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10/20/2017 1:01:18 AM
9/22/2017 12:11:25 AM
Posted: 9/25/2005 9:09:13 AM EDT

NEW ORLEANS (AP) - Even with new floodwaters lapping at the high-water marks set by Katrina less than a month ago, Mayor Ray Nagin pushed a plan to bring people back to storm-ravaged New Orleans soon is possible.

Federal officials said Saturday it will take two to three weeks to pump out floodwaters created by Hurricane Rita. The water poured in through levees that were patched after Hurricane Katrina.

But Nagin remained upbeat Saturday, renewing his delayed plans to allow some residents to return to the drier parts of the city. He said at a news conference he thought the dry districts would eventually support a population of between 250,000 and 300,000.

``My intention is, if everything goes well ... to re-energize the re-entry plan we had in place,'' he said.

Water rose to the tops of cars in one neighborhood and seeped into homes in other sections of the city that were pumped dry days ago.

The U.S. Army Corp of Engineers trucked rocks and airlifted giant sandbags to plug one of the levees, and the corp's commander on the ground was leery about how stable the makeshift repairs to the city's fragile flood-control system would prove.

``It's so dependent on the weather,'' said Col. Richard Wagenaar, the corps' district chief in New Orleans.

Nagin said he wanted residents of the Algiers neighborhood, which has electricity and water, to start returning as early as Monday or Tuesday, followed by other ZIP codes.

``We're talking about people who are mobile. We're not asking people to come back who have a lot of kids, a lot of senior citizens,'' he said. ``That's going to be the reality of New Orleans moving forward.''

Nagin delayed his earlier repopulation plan after it became clear that Rita posed a serious danger and federal officials warned that residents would be returning to polluted flood waters. He said Saturday that the latest storm had postponed recovery efforts by another three to five days.

The biggest failure was on the Industrial Canal, where a storm surge pushed by Rita's winds topped a levee that had been patched with rock and gravel. The water cascaded into the city's impoverished Ninth Ward, flooding homes to their windows.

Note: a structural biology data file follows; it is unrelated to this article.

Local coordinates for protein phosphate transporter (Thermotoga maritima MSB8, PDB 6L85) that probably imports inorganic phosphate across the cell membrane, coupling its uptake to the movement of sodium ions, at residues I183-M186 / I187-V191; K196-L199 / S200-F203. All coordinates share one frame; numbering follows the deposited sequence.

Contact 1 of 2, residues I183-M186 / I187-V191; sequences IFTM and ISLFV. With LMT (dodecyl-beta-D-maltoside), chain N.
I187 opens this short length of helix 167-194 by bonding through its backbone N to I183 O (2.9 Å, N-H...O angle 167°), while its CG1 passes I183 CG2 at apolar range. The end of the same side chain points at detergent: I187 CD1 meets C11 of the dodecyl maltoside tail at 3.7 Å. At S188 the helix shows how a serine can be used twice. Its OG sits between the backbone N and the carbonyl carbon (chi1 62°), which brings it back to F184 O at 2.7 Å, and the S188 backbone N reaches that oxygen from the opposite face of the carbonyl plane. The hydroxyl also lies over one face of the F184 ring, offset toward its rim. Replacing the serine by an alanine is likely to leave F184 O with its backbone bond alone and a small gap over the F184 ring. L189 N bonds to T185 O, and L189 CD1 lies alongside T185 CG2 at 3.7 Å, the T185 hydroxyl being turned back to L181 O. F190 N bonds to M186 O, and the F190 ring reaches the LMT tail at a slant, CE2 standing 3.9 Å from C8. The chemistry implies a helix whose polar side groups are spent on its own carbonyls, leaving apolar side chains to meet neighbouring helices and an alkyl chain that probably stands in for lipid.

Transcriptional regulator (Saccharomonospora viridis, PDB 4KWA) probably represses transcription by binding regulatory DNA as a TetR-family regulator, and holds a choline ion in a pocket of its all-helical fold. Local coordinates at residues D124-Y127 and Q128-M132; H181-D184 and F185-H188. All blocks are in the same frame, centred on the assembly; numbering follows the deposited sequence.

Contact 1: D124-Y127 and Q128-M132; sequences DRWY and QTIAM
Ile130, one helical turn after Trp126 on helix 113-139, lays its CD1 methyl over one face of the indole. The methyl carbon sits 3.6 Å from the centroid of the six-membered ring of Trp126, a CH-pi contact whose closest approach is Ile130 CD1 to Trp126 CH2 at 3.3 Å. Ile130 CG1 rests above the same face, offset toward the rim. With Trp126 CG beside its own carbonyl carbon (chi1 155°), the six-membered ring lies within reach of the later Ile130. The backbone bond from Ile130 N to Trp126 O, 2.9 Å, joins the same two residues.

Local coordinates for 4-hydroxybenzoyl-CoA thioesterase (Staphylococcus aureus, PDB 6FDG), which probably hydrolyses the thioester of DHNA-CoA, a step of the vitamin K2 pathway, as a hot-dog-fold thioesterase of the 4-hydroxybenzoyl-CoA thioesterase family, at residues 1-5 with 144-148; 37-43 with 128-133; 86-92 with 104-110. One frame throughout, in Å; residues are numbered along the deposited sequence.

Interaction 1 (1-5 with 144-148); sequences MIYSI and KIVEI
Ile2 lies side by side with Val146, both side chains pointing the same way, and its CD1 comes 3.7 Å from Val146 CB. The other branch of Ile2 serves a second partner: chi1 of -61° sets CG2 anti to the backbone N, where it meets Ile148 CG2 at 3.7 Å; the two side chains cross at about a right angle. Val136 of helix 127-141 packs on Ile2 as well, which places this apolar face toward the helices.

Coast Guard Vice Adm. Thad Allen, who is in charge of the federal disaster effort in the city, had no immediate comment, a spokesman said.

The Army Corps of Engineers estimates the city's system of levees will not be completely repaired until June. With a month left in the hurricane season, there's no guarantee that another storm will not undo the next round of hard work to bring New Orleans back to life.

The effort to rebuild the city will be massive, including unprecedented efforts to demolish flood-ruined buildings and resume electricity, drinking water and sewage services.

Elsewhere in the city, flooding remained from lesser levee problems, heavy rains and Lake Ponchartrain, which lapped over the seawall on Friday and remained above its normal level.

The new flooding in the Ninth Ward brought a stoic response from many locals helping to clean up a pub on St. Charles Avenue.

``They need to start getting people back into the city to do all the work that needs to be done,'' Neuell Griffith said.

Associated Press Writer Michelle Roberts contributed to this report.

Link Posted: 9/25/2005 9:33:44 AM EDT
That guy should just shut up.
Link Posted: 9/25/2005 9:43:50 AM EDT
Sounds like a reasonable plan.
Link Posted: 9/25/2005 9:48:16 AM EDT
Judging by his command of the English language,I would have to say that idiot never made it past 7th grade.
Link Posted: 9/25/2005 10:28:33 AM EDT
Gov. Kathleen Blanco is worried about how all this will affect tourism.
Link Posted: 9/25/2005 10:58:31 AM EDT
Got to get the voters back. Can't have them settling in somewhere else.
Link Posted: 9/25/2005 11:13:00 AM EDT
"I mean, what's the chances of ANOTHER hurricane coming? There's only a month left in the season."

Mayor Nagin doesn't care about black people.
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